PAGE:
A joint event from the Administrative Conference of the United States and the National Academy of Public Administration
The federal government relies on political appointees and career civil servants to operate effectively. Although most positions can be filled through ordinary hiring processes or presidential or agency-head appointment, about 1,200 top leadership positions currently require presidential nomination and Senate confirmation. These positions are frequently vacant for reasons including delays in the nomination and confirmation process. As the Administrative Conference of the United States recently recognized, such vacancies can “lead to agency inaction, generate confusion among nonpolitical personnel, and lessen political accountability.”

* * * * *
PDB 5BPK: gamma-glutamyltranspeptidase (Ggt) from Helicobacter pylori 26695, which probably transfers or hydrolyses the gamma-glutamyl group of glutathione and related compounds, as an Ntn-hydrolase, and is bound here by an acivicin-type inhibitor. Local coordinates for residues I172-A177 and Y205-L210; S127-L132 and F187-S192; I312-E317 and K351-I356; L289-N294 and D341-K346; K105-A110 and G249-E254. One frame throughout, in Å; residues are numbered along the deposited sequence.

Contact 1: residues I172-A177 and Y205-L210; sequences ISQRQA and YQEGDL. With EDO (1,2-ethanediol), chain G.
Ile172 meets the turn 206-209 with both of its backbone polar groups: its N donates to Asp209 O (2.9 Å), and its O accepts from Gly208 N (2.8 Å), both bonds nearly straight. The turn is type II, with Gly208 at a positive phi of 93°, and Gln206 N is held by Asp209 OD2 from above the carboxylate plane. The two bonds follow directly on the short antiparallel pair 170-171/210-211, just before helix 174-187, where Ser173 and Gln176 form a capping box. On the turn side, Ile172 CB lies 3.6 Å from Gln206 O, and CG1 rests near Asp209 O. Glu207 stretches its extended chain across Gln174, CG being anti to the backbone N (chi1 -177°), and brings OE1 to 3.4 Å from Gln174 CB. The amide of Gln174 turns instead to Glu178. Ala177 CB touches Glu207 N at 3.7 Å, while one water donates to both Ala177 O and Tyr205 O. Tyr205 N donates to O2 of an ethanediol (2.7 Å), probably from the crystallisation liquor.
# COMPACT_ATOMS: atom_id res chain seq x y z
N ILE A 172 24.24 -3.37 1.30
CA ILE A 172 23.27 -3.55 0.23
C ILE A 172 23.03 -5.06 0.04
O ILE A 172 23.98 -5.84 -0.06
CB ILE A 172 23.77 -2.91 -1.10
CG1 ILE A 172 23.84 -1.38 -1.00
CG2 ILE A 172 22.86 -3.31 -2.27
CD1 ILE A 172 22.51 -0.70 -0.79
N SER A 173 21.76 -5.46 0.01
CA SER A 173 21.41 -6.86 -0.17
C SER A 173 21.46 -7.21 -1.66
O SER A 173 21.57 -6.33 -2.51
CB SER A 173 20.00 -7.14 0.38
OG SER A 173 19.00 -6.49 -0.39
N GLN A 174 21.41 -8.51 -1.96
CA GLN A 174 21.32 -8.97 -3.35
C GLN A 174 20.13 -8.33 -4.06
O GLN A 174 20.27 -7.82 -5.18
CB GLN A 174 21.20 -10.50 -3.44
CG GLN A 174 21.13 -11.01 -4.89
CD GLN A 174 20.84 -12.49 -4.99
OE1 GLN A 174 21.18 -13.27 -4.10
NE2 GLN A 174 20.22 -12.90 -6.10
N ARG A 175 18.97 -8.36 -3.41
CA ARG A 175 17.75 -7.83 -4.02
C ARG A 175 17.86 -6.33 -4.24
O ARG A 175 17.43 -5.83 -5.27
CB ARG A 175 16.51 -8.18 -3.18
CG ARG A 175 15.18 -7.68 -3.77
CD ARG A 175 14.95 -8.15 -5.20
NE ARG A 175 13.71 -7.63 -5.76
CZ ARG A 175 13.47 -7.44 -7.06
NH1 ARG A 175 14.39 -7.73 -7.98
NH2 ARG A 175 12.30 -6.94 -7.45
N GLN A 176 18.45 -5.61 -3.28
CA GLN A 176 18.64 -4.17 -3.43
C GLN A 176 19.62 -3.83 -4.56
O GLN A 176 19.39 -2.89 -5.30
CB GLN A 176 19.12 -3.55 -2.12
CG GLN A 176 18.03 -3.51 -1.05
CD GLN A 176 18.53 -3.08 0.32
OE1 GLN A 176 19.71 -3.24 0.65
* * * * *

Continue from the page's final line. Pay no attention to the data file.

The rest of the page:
Panel 1: Problems with the Current Senate-Confirmation Process
Delays in the process for confirming nominees to top agency leadership positions have been blamed for frequent vacancies across the executive branch. This panel will examine the cause of delays in the current process and the effects that vacancies have on the operation of federal agencies and administration of federal programs.
Moderated by Bertrall Ross, Justice Thurgood Marshall Distinguished Professor of Law, University of Virginia.
Panel 2: Potential Reforms to the Senate Confirmation Process
Several reforms have been suggested to reduce delays in filling agency leadership positions, including streamlining Senate confirmation processes and revisiting which positions should require Senate confirmation. This panel will examine legal, policy, and practical considerations related to these and other proposals.